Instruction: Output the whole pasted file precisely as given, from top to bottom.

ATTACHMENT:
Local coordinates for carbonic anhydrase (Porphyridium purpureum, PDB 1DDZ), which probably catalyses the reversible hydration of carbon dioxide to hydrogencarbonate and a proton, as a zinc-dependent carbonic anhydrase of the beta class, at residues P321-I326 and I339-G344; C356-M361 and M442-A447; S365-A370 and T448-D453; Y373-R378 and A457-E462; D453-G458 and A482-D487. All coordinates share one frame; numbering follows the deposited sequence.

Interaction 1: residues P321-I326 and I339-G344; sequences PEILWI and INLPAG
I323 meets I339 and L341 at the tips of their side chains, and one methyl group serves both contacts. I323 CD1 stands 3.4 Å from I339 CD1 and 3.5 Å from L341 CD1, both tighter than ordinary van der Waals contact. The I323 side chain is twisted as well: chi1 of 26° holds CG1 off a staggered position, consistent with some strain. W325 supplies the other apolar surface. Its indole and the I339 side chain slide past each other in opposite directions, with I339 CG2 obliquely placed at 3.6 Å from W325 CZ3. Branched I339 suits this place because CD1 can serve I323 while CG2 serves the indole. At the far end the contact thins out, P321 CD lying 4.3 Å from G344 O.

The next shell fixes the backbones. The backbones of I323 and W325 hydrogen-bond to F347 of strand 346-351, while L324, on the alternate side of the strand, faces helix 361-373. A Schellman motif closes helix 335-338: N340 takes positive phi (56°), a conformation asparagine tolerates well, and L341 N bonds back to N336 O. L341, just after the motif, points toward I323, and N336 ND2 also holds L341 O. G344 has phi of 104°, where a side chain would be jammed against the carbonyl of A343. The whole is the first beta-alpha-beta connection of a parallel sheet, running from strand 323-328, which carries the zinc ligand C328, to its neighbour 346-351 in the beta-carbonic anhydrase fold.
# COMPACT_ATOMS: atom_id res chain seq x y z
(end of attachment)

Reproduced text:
Local coordinates for carbonic anhydrase (Porphyridium purpureum, PDB 1DDZ), which probably catalyses the reversible hydration of carbon dioxide to hydrogencarbonate and a proton, as a zinc-dependent carbonic anhydrase of the beta class, at residues P321-I326 and I339-G344; C356-M361 and M442-A447; S365-A370 and T448-D453; Y373-R378 and A457-E462; D453-G458 and A482-D487. All coordinates share one frame; numbering follows the deposited sequence.

Interaction 1: residues P321-I326 and I339-G344; sequences PEILWI and INLPAG
I323 meets I339 and L341 at the tips of their side chains, and one methyl group serves both contacts. I323 CD1 stands 3.4 Å from I339 CD1 and 3.5 Å from L341 CD1, both tighter than ordinary van der Waals contact. The I323 side chain is twisted as well: chi1 of 26° holds CG1 off a staggered position, consistent with some strain. W325 supplies the other apolar surface. Its indole and the I339 side chain slide past each other in opposite directions, with I339 CG2 obliquely placed at 3.6 Å from W325 CZ3. Branched I339 suits this place because CD1 can serve I323 while CG2 serves the indole. At the far end the contact thins out, P321 CD lying 4.3 Å from G344 O.

The next shell fixes the backbones. The backbones of I323 and W325 hydrogen-bond to F347 of strand 346-351, while L324, on the alternate side of the strand, faces helix 361-373. A Schellman motif closes helix 335-338: N340 takes positive phi (56°), a conformation asparagine tolerates well, and L341 N bonds back to N336 O. L341, just after the motif, points toward I323, and N336 ND2 also holds L341 O. G344 has phi of 104°, where a side chain would be jammed against the carbonyl of A343. The whole is the first beta-alpha-beta connection of a parallel sheet, running from strand 323-328, which carries the zinc ligand C328, to its neighbour 346-351 in the beta-carbonic anhydrase fold.
# COMPACT_ATOMS: atom_id res chain seq x y z